Objective: To determine the incidence and risk factors for postpartum hemorrhage (PPH) associated with cesarean delivery.
Methods: Blood loss at cesarean delivery was measured and defined as 1,000 to 1,499 mL or greater than 1,500 mL and/or the need for a blood transfusion. Variables were identified and evaluated to determine the factors associated with PPH.
Results: There were 1,844 elective and 2,993 nonelective cesarean deliveries over 4 years. The PPH rate in nonelective cesarean (6.75%) was greater than after elective cesarean (4.84%, P = 0.007). Risk factors for PPH after an elective operation included leiomyomata, blood disorders, placenta previa, antepartum bleeding, preterm birth, and general anesthesia. Nonelective cesarean PPH risk factors included blood disorders, retained placenta, antepartum transfusion, antepartum/intrapartum hemorrhage, placenta previa, general anesthesia, and macrosomia (odds ratio > 1.5, confidence interval > 1.5).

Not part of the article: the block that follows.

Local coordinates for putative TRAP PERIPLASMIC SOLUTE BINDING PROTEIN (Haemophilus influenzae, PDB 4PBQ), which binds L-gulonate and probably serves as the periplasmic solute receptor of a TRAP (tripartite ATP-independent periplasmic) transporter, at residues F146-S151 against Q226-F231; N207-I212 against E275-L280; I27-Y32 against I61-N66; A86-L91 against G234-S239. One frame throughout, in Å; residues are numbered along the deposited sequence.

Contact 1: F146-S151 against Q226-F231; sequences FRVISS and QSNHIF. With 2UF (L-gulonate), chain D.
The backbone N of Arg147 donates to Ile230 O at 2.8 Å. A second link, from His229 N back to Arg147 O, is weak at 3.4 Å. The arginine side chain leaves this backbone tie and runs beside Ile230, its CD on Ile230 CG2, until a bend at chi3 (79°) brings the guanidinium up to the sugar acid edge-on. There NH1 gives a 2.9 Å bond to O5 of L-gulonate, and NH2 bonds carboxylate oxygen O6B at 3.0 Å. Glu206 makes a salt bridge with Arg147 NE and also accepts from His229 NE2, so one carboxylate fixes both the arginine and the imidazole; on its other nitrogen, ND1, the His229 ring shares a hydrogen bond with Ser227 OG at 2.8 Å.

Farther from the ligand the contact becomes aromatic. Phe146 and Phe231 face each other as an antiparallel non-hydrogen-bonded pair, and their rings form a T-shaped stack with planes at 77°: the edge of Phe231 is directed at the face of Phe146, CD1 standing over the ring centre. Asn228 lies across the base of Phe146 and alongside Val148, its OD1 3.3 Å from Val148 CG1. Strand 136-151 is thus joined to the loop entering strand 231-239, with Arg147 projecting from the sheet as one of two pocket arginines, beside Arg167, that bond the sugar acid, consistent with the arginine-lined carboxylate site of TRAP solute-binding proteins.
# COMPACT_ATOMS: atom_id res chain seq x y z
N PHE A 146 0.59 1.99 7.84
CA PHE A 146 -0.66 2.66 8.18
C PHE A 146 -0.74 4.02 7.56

Conclusions: Nonelective cesarean deliveries have a higher risk of PPH than women delivered electively. Risk factor identification and prevention should be a priority.